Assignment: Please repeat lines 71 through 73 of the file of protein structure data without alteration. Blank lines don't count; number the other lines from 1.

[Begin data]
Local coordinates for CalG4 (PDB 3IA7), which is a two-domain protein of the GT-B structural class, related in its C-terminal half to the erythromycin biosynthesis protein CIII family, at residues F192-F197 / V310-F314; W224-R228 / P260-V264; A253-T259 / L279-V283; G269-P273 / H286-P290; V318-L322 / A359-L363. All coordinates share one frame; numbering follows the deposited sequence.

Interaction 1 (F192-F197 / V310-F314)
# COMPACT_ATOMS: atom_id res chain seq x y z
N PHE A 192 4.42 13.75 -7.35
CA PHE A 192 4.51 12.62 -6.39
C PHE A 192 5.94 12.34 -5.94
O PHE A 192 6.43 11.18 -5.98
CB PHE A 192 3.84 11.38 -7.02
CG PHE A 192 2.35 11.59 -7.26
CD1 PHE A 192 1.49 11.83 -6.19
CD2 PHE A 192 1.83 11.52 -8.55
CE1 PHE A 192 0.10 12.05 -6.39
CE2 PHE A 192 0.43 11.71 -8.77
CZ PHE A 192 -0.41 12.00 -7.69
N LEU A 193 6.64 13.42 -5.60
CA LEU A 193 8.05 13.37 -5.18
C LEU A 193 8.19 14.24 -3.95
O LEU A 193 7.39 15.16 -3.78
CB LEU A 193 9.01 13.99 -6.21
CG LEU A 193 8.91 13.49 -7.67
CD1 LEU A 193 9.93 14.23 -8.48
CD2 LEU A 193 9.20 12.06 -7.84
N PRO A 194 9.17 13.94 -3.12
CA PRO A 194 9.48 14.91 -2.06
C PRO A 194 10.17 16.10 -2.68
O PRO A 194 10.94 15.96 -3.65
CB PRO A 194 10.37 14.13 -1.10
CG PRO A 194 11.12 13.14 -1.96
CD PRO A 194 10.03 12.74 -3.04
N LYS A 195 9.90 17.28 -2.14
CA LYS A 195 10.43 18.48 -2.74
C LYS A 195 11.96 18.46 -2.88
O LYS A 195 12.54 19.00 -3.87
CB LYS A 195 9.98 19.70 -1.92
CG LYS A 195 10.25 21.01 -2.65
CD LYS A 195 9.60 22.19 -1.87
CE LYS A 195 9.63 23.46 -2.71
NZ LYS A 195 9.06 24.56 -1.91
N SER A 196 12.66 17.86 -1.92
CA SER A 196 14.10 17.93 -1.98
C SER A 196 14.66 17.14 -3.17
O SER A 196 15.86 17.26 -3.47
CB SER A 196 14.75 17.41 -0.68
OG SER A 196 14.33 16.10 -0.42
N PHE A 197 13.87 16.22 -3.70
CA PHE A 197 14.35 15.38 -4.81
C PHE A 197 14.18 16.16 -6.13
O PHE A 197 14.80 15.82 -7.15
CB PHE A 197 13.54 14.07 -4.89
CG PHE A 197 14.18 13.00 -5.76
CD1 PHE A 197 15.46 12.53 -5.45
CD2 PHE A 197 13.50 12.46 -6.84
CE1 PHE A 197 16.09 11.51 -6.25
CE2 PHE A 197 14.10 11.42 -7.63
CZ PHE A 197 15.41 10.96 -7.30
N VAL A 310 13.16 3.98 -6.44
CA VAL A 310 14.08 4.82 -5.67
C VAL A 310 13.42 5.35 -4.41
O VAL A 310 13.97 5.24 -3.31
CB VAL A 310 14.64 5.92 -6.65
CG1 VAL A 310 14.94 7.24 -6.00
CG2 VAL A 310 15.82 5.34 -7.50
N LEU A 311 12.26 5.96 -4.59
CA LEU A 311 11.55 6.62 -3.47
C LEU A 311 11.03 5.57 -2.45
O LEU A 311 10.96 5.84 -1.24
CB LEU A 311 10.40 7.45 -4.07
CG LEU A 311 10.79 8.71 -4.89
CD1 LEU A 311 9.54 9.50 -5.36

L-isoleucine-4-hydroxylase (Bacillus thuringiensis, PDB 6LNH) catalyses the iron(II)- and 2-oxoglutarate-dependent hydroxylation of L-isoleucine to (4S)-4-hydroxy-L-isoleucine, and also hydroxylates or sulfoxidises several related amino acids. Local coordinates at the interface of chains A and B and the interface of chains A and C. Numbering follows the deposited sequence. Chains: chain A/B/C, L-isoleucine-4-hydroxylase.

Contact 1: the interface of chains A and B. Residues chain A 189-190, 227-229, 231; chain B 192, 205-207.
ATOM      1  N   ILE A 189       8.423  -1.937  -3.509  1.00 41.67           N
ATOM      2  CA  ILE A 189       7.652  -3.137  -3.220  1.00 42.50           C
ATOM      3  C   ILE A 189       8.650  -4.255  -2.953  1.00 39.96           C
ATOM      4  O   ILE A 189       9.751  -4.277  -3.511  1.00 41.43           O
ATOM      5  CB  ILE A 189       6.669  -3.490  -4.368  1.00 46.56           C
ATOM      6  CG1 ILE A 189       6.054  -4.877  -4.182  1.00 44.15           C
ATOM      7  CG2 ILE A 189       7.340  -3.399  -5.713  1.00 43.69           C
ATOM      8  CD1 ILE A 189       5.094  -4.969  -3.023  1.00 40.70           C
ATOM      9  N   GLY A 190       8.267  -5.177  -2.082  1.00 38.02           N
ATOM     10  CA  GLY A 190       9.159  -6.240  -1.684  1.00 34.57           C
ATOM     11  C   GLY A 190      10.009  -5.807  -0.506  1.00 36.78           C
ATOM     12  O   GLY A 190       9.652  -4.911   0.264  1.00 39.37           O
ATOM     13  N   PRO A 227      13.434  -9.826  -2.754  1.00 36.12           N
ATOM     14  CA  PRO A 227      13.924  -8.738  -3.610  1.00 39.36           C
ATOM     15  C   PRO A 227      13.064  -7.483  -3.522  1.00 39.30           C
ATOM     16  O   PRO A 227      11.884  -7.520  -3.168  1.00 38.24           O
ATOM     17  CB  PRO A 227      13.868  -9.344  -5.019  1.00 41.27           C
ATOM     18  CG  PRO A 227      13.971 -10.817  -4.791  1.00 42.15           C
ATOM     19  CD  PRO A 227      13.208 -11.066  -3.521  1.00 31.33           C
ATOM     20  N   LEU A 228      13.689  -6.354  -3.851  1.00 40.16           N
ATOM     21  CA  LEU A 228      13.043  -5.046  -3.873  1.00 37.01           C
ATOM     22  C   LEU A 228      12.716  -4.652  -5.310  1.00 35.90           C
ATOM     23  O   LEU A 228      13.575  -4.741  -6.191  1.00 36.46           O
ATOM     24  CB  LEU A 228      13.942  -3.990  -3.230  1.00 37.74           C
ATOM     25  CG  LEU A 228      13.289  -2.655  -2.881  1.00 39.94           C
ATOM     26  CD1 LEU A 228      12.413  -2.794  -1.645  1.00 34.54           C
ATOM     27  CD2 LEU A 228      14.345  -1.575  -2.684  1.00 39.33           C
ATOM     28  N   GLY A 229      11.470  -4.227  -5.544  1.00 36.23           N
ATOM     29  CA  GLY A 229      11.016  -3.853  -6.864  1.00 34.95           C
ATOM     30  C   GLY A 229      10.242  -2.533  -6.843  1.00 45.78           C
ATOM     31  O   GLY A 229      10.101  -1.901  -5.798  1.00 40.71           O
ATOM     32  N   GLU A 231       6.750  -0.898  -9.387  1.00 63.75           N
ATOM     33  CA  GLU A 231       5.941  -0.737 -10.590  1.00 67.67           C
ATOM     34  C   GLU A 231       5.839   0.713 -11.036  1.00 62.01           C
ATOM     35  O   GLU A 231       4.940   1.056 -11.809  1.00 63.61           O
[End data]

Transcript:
Contact 1: the interface of chains A and B. Residues chain A 189-190, 227-229, 231; chain B 192, 205-207.
ATOM      1  N   ILE A 189       8.423  -1.937  -3.509  1.00 41.67           N
ATOM      2  CA  ILE A 189       7.652  -3.137  -3.220  1.00 42.50           C